“Bad to the Bone”
In l987 the Bunker Hill High School (BHHS) girls softball team brought a distinctive honor to their high school and community never before achieved in our high school sports programs or any other Macoupin County School. This girls softball team won the championship title in the IHSA Class A Fast Pitch softball competition. The road to the final 8 team tournament in Pekin, Illinois, began by winning the Regional tournament in Hardin-Calhoun and then the Sectional tournament in Freeburg, Illinois.
The team's first game in the Pekin finals was at 7:30 on Monday, June 8 with a team from Mid-County Varna High School. Bunker Hill’s team offense was so powerful that it ran up an 18 to 0 score in five innings. The coach, Rick Bertagnolli, took the opportunity in this game situation to give every girl on the team some time in the game so they would all be able to have the satisfaction of some playing time in the State tournament.
Mercifully, the high school association had a 10 run rule that declared a game complete if a l0 run or more difference in scores resulted after 5 innings of play. Bunker Hill’s defense was also very solid, which is indicated by the shutout. This win qualified them for the semi-final round the next afternoon and assured them of at least fourth place in the State.
The Tuesday afternoon semi-final game was not typical for the Bunker Hill team. It was played against Genoa-Kingston High School and was a 5 to 4, extra inning nail biter, but Bunker Hill prevailed and now assured they could not finish lower than second place; or to be more positive, they would play Casey High School at 7:30 P.M. that same evening for the championship title.
Casey High School had a highly rated team which had an established strong girls softball program which had won a prior state title in this tournament. Casey’s lefty pitcher, Julie Collins, had been getting wide publicity as possibly the best pitcher in Class A (small schools) or Class AA (large schools), and the team was well trained and well coached. The team was riding a 58 game winning streak.
Bunker Hill’s team, though not as widely publicized, was also well trained and well coached. They had an excellent right-handed pitcher of their own, Shelle Wadsworth, to lead the defense and powerful hitters to provide the offense along with good speed on the bases.
Here is the team roster:
Coach: Rick Bertagnolli. Rick was the right coach at the right time. Rick was just beginning his work career, and as chance would have it, he knew how to develop a championship team. The girls must have sensed this because they worked hard individually and as a team to meet his expectations. Rick was a recent graduate of SIUE and probably took this coaching job just to start a coaching career and was probably quite surprised at the talented group of athletes he became responsible to lead and coach. He began in l985, and the team lost out that year in the regional final and again in l986.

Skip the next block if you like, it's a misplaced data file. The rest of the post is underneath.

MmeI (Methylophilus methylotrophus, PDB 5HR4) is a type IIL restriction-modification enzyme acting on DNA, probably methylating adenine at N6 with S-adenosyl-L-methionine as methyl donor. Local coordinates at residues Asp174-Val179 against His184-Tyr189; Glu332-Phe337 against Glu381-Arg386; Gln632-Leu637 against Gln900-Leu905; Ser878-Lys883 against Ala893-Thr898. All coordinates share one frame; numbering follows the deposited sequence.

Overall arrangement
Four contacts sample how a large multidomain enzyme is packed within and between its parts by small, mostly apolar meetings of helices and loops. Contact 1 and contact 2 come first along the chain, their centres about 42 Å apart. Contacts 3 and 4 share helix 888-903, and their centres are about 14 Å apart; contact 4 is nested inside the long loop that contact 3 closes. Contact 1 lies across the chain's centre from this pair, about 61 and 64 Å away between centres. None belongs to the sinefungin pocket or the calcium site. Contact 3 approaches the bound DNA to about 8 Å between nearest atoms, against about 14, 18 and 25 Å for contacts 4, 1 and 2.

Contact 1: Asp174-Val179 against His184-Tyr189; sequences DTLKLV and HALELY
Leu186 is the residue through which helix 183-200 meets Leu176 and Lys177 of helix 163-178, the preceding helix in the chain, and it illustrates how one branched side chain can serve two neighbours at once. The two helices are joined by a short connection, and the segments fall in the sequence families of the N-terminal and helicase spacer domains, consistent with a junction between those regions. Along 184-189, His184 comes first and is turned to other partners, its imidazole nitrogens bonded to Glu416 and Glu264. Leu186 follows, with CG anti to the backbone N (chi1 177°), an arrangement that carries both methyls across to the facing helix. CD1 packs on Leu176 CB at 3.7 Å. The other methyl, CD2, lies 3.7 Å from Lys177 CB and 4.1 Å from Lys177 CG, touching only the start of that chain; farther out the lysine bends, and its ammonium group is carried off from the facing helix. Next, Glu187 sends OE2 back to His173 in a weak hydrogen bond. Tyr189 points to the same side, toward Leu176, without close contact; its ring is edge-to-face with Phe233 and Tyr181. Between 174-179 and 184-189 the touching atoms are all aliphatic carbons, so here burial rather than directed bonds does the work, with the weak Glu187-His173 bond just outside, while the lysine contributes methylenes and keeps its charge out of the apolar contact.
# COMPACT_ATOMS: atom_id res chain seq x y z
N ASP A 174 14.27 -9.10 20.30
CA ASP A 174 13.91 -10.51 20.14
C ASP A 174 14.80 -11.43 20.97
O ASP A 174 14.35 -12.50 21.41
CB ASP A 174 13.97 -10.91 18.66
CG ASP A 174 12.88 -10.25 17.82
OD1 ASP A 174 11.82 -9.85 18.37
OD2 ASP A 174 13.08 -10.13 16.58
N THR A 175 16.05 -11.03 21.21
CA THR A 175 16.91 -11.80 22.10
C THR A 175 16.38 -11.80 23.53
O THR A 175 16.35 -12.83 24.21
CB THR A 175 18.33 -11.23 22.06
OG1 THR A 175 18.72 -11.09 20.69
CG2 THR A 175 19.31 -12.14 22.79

Catcher: Erin Mullink. Erin, a senior, was a tough, scrappy, excellent catcher who started her softball participation, as many of the girls did, at 7 years old in the Bunker Hill Khoury League. She continued to perfect her skills in this manner into her high school years. During her high school years she, as well as some other high school teammates, played on an American Softball Association Gillespie team headed up by John Kelly and George Frame of Gillespie.
Pitcher: Shelle Wadsworth. Shelle, a senior, was an accurate, unshakable and very talented softball pitcher. She also started at 7 years old and played in the Bunker Hill Khoury League as well as the ASA Gillespie team through high school. She took pitching instructions during the off season for several years from George Jones from St. Louis and a couple of private lessons from the Merrimac Valley Community College coach. Through her high school years, she usually threw l00 pitches daily to maintain and improve on her pitching skills. On many days, her good friend and teammate, Vadena Timmermeier who played third base, would meet her on the tennis court or in the gym to be the practice catcher. Shelle also attended a week long softball camp at Illinois State University at Bloomington, Illinois during two of those high school summers. She also attended a select camp near Chicago during her junior year designed for college coaches to select prospects for their programs. Some other teammates were also selected for this special camp, and they were Vadena Timmermeier, Christina Trail, Erin Mullink and Jana Heflin.
First Base: Christina Trail. Christina, a senior, was left-handed and one of the taller of the girls. She has a lot of strength with the bat and could hit the long balls. She also played in the Bunker Hill Khoury League and played summer ball at Gillespie during high school.